Umoja Cultural Flying Carpet happened in Kampala for the fourth time last Friday at the National theatre.
For those who have no idea what Umoja is, it is a cultural festival that brings together artistes from different countries – with support from the Norwegian government. The festival first came to Kampala in 2011. Then, it was a three-day event at the National theatre, which culminated into a gigantic celebration of arts and culture at Ndere cultural centre.
Like that, the festival had registered itself on the yearly art calendar. In 2012 and 2013, other wonderful Umoja festivals were staged at Makerere University and Theatre La Bonita respectively. The wowing factor over the years has been a collection of acts from Kenya, Ethiopia, Mozambique, South Africa, Norway, Tanzania and Zimbabwe, among others. It usually comes off as a cocktail of cultures – with multi-national collaborations.
In this respect, the festival came back last Friday. This time round, it all started at the In Movement in Kansanga, African Children’s Centre, The Aids Support Organisation (Taso) Mulago, before the grand finale at the National theatre auditorium where they serenaded a full house for two hours.
The musical performance included talks about issues such as Kampala and the situation Kampala Capital City Authority (KCCA) Executive Director Jennifer Musisi has created, and finding a woman and competing with peers for her. It was a breathtaking moment watching dancers incorporate traditional dances such as Bakisimba with western dance styles such as bi-boy.
Francis Ssebaggala, a proteacuteeacute of the now defunct NTV’s dance show Hot Steps, was the lead act – with rather impressive moves, which included spinning on his head. But the stars of the night were former Coca- Cola Rated Next contestant, Kenneth Mugabi, and his backup, who helped tell the stories using their vocals. Through songs such as Ssekanolya, Eno Ye Kampala and Obudde Bwe Kiro, among others, the duo left the crowds on their feet.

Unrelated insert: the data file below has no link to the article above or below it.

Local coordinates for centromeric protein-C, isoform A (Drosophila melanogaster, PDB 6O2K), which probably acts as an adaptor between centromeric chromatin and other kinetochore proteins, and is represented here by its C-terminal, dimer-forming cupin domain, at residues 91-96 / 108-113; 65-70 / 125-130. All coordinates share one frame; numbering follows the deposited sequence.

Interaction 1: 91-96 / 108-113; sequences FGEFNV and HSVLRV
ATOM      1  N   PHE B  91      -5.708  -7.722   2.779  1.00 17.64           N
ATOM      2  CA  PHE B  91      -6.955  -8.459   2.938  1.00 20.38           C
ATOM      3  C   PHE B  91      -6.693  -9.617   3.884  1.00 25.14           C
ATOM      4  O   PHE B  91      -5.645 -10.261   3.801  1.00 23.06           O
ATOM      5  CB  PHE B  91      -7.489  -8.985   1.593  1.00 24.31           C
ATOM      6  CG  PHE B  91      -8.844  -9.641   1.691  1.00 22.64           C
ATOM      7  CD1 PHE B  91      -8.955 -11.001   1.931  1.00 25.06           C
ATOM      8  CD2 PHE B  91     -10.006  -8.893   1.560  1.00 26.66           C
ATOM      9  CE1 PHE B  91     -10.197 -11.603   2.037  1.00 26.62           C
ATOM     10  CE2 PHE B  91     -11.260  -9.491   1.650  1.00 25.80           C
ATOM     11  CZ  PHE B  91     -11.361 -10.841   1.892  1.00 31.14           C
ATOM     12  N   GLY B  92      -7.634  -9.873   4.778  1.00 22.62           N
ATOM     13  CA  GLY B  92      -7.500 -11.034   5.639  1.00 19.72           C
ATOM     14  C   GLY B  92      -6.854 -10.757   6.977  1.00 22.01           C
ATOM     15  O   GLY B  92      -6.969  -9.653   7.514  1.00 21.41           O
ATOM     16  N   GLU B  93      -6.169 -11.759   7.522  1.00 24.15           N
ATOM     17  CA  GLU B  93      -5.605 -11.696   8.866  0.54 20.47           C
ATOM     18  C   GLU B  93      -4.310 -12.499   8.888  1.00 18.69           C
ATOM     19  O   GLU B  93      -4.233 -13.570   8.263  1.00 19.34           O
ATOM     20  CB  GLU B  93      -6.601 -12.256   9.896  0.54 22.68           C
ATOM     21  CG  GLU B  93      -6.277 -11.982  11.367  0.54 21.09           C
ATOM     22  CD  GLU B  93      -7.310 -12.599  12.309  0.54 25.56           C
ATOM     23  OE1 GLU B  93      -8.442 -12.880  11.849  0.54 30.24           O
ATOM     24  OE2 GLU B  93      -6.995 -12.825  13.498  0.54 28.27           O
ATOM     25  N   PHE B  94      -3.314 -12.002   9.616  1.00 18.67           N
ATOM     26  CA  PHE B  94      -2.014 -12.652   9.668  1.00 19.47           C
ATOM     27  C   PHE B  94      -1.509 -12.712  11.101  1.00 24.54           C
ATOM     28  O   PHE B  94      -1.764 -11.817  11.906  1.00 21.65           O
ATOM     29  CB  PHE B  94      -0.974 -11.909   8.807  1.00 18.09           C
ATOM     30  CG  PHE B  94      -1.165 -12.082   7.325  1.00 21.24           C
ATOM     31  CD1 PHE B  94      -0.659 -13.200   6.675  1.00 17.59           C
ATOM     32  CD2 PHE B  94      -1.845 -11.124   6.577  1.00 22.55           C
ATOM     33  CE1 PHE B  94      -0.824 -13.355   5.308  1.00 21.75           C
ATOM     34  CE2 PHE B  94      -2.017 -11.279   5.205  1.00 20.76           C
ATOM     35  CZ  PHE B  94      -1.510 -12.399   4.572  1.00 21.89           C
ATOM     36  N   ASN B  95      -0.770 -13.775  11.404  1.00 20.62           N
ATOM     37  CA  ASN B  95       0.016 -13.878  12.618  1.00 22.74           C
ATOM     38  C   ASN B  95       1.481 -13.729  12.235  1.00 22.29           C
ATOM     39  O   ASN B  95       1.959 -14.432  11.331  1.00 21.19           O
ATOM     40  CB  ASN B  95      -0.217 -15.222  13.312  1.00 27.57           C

Kenneth Mugabi has become a better artiste since the TV show and his Afro-neo-soul influence was all over the production, which wasn’t a bad thing, but at a point, it sounded like his story and concert. Umoja is a product of the Norwegian Council for Schools of Music and Performing Arts. It is created upon the vision of promoting peace and development through international cultural networking.
The only undoing to the festival was that unlike the past shows, this time round there were no artistes from other countries. The performance was also more entertaining than artistic and there were issues of stage and floor management. However, the show remained interesting especially for people that were watching it for the first time. But for many that have been religious to the festival, the Friday performance was artistically miles behind.
Source : The Observer